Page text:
Our biggest procrastination hotspots are often those we conceal from ourselves. Let's look at an elusive fear-procrastination connection that often leads to missed opportunities and multiple regrets. Bounce back by initiating personal growth opportunities and replace fear with resiliency and accomplishments.
Ego Dangers and the Could Have Syndrome
Parasite fears are exaggerated ego dangers that drain time and resources and give back nothing of useful value. They prompt procrastination and that extends the fears. By acting to curb parasite fears, you learn to tolerate tension and that is a formula for building resilience while overcoming the fear.
When parasite fears and procrastination rule, the chances are that you'll have a pile of vital things left undone. There's that wonderful trip you wanted to take to see the Mayan ruins. Your fear of unfamiliar places wet-blanketed that dream. You'd love to have a lively and physically attractive mate. Because you fear rejection, you fear to take the initiative. Therefore, you settle for someone who is bland but safe.
If you are flush with parasite fears, a trail of could-haves lies behind you. If you weren't afraid of heights, you could have learned to fly. If you weren't afraid of interviewing, you could have gotten a great job. As you dwell on what might have been, you may drift from what you can do now. However, your "could haves" point to what you still may do.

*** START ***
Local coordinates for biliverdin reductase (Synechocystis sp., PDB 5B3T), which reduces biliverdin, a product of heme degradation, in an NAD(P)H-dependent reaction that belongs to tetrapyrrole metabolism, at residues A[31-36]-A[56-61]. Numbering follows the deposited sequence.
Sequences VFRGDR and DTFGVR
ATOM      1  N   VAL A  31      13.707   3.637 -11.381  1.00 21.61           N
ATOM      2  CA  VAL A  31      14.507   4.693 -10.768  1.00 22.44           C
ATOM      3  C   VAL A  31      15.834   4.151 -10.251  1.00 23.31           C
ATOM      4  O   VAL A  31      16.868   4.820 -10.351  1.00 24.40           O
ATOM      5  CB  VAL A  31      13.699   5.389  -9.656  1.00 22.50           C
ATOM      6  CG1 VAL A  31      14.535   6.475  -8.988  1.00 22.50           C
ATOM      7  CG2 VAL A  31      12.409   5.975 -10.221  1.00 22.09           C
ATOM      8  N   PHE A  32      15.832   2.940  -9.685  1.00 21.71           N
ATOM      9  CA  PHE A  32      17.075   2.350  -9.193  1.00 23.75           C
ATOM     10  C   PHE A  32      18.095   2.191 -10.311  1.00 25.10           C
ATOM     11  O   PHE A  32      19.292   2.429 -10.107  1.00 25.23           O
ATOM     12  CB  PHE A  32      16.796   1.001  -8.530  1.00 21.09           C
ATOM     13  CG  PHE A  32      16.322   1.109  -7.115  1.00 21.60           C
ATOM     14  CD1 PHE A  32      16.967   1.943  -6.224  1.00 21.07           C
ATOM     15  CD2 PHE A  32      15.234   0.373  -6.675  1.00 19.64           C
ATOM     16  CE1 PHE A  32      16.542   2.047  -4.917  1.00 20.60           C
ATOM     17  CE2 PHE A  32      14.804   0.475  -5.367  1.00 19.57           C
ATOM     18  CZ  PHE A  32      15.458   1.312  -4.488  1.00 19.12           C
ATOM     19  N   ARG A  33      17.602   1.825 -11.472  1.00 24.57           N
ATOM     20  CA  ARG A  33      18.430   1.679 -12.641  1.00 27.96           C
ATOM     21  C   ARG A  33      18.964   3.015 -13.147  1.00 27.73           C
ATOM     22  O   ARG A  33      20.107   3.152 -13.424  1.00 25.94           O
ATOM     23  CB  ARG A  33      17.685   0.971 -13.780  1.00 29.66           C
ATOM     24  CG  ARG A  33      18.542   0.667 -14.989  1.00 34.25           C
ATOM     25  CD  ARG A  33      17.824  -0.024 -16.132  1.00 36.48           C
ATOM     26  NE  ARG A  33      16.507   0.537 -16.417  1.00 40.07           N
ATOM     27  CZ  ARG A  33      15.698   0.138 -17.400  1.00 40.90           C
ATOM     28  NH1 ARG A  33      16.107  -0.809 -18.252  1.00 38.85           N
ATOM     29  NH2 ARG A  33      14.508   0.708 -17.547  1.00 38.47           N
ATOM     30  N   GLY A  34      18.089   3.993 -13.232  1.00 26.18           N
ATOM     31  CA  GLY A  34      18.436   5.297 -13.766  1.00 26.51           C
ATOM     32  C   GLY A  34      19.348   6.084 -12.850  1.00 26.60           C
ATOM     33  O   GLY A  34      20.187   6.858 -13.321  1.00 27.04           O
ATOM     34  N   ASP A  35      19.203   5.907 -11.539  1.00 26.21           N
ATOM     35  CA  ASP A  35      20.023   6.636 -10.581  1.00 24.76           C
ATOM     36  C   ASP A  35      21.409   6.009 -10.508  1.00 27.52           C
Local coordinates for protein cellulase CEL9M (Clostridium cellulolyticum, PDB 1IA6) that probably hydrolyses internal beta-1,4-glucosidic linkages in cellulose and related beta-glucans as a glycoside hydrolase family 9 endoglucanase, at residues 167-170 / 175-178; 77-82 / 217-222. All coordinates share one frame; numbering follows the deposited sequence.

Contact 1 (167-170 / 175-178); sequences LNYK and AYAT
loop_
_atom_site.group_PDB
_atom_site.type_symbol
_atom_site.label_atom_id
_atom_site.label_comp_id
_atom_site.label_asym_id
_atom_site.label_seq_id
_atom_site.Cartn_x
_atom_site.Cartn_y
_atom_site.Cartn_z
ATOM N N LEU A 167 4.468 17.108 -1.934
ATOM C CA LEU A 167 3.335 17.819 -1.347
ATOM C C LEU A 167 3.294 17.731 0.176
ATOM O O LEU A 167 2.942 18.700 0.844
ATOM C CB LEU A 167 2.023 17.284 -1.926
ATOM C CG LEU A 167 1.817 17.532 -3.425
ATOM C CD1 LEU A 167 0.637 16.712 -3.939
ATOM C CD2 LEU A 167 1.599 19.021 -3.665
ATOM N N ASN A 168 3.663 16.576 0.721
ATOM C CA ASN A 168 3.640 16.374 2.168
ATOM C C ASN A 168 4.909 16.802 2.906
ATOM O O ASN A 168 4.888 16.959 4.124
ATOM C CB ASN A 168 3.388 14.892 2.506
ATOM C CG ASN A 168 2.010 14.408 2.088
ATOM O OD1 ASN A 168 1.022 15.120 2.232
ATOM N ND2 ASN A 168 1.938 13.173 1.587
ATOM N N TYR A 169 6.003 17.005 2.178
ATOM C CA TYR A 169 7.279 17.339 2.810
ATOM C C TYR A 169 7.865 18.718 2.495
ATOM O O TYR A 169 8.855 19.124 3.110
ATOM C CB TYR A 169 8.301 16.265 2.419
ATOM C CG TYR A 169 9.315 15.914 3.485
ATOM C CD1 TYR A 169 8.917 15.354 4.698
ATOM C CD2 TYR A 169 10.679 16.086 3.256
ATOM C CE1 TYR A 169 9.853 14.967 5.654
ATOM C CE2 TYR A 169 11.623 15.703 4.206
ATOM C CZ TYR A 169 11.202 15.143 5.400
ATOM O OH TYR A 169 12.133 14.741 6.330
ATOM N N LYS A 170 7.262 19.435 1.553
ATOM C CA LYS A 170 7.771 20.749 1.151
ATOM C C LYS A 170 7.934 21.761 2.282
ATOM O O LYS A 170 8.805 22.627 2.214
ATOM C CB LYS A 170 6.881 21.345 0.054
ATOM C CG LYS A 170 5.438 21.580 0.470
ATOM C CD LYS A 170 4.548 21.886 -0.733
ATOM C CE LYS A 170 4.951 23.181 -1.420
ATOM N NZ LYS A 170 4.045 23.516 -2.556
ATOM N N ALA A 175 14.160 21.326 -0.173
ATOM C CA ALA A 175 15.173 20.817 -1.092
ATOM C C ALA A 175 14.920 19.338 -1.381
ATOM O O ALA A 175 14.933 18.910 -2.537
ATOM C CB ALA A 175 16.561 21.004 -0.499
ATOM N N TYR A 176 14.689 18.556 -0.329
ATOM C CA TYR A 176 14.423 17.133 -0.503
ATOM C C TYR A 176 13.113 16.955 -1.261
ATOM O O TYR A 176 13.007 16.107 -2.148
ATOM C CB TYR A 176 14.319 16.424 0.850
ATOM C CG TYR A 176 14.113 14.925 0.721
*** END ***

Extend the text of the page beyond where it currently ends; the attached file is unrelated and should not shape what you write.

Some parasite fears will go on as though you trapped yourself within a procrastination revolving door. If you want to exit the door, here are some emotive, cognitive, and behavioral ideas for creating favorable outcomes. I'll use a writer's block example. However, the same principles apply to practically any parasite-fear-procrastination connection.
When Fear is the Emotional Hurdle
When parasite fears are the emotion, procrastination is normally near. You're a great storyteller. You want a career writing novels. However, you feel anxious at the thought that your work may not be good enough. To protect yourself from this ego danger, you do busywork. You tell yourself that you'll write later.
Avoid what you fear to do, and you have a secondary procrastination problem to review. This is where you have a primary problem, like fear, and react to your fear by putting off doing what you're afraid to do. Where does that get you?
By attacking false fears you can turn things around for yourself. Instead of dreaming about writing a novel, you may soon enough autograph published copies of your book.
Your awareness of the parasite-fear-procrastination connection gives you an insight into the challenges that lie before you. Sometimes this awareness is sufficient to start a change cycle in motion. Sometimes it is not. In those instances where awareness exists without action, think more deeply about your thinking and push yourself into action.
When Procrastination Thinking Is Distracting
If you feel threatened by the thought of writing your novel, and then decide to put off the writing, perhaps the time has come to examine your fear and procrastination thinking. Parasite-fear thinking heralds a false danger. That merits combatting. But you may put it off. However, by combatting procrastination, you create the opportunity to get to the core of what you fear.